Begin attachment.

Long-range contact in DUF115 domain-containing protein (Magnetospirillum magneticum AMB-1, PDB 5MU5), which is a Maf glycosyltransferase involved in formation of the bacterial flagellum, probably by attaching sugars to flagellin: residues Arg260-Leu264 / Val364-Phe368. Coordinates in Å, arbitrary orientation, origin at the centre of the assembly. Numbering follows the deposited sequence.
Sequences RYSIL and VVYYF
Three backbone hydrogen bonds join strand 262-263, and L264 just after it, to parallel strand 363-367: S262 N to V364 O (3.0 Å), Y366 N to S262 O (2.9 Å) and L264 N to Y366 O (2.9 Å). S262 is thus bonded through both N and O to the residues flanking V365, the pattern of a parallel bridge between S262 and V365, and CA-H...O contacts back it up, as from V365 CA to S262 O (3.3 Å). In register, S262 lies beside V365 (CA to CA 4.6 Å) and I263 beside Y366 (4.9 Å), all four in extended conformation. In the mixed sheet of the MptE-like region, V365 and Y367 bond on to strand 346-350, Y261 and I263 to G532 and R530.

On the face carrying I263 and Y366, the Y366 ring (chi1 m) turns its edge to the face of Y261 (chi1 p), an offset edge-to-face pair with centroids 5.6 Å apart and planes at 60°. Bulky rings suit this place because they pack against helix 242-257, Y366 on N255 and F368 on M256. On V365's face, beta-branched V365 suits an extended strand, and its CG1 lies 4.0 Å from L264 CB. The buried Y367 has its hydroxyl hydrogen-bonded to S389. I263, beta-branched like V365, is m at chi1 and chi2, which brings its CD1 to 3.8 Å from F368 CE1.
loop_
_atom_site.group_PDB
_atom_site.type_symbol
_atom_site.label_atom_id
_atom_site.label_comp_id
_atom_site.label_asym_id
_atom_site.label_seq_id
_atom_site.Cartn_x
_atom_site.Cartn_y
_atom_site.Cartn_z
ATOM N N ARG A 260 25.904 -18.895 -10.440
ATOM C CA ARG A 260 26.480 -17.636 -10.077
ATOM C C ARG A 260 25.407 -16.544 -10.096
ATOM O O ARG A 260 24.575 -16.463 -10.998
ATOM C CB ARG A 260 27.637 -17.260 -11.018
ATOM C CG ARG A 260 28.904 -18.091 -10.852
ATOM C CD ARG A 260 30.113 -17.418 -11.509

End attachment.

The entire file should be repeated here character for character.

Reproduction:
Long-range contact in DUF115 domain-containing protein (Magnetospirillum magneticum AMB-1, PDB 5MU5), which is a Maf glycosyltransferase involved in formation of the bacterial flagellum, probably by attaching sugars to flagellin: residues Arg260-Leu264 / Val364-Phe368. Coordinates in Å, arbitrary orientation, origin at the centre of the assembly. Numbering follows the deposited sequence.
Sequences RYSIL and VVYYF
Three backbone hydrogen bonds join strand 262-263, and L264 just after it, to parallel strand 363-367: S262 N to V364 O (3.0 Å), Y366 N to S262 O (2.9 Å) and L264 N to Y366 O (2.9 Å). S262 is thus bonded through both N and O to the residues flanking V365, the pattern of a parallel bridge between S262 and V365, and CA-H...O contacts back it up, as from V365 CA to S262 O (3.3 Å). In register, S262 lies beside V365 (CA to CA 4.6 Å) and I263 beside Y366 (4.9 Å), all four in extended conformation. In the mixed sheet of the MptE-like region, V365 and Y367 bond on to strand 346-350, Y261 and I263 to G532 and R530.

On the face carrying I263 and Y366, the Y366 ring (chi1 m) turns its edge to the face of Y261 (chi1 p), an offset edge-to-face pair with centroids 5.6 Å apart and planes at 60°. Bulky rings suit this place because they pack against helix 242-257, Y366 on N255 and F368 on M256. On V365's face, beta-branched V365 suits an extended strand, and its CG1 lies 4.0 Å from L264 CB. The buried Y367 has its hydroxyl hydrogen-bonded to S389. I263, beta-branched like V365, is m at chi1 and chi2, which brings its CD1 to 3.8 Å from F368 CE1.
loop_
_atom_site.group_PDB
_atom_site.type_symbol
_atom_site.label_atom_id
_atom_site.label_comp_id
_atom_site.label_asym_id
_atom_site.label_seq_id
_atom_site.Cartn_x
_atom_site.Cartn_y
_atom_site.Cartn_z
ATOM N N ARG A 260 25.904 -18.895 -10.440
ATOM C CA ARG A 260 26.480 -17.636 -10.077
ATOM C C ARG A 260 25.407 -16.544 -10.096
ATOM O O ARG A 260 24.575 -16.463 -10.998
ATOM C CB ARG A 260 27.637 -17.260 -11.018
ATOM C CG ARG A 260 28.904 -18.091 -10.852
ATOM C CD ARG A 260 30.113 -17.418 -11.509